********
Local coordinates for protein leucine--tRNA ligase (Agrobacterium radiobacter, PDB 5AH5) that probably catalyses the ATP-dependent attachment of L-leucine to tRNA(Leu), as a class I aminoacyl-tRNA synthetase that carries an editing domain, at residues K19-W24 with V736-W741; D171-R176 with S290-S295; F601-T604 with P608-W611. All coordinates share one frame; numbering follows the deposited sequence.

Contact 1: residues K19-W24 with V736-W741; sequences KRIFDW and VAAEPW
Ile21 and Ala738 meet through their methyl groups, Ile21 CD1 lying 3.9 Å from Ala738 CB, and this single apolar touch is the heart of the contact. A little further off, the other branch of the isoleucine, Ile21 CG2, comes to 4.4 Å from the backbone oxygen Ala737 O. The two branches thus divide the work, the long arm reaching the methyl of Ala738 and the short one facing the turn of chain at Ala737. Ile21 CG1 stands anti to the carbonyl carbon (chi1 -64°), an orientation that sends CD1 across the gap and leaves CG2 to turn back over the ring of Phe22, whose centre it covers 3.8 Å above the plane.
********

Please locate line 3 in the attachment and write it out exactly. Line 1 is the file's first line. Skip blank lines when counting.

Ile21 and Ala738 meet through their methyl groups, Ile21 CD1 lying 3.9 Å from Ala738 CB, and this single apolar touch is the heart of the contact. A little further off, the other branch of the isoleucine, Ile21 CG2, comes to 4.4 Å from the backbone oxygen Ala737 O. The two branches thus divide the work, the long arm reaching the methyl of Ala738 and the short one facing the turn of chain at Ala737. Ile21 CG1 stands anti to the carbonyl carbon (chi1 -64°), an orientation that sends CD1 across the gap and leaves CG2 to turn back over the ring of Phe22, whose centre it covers 3.8 Å above the plane.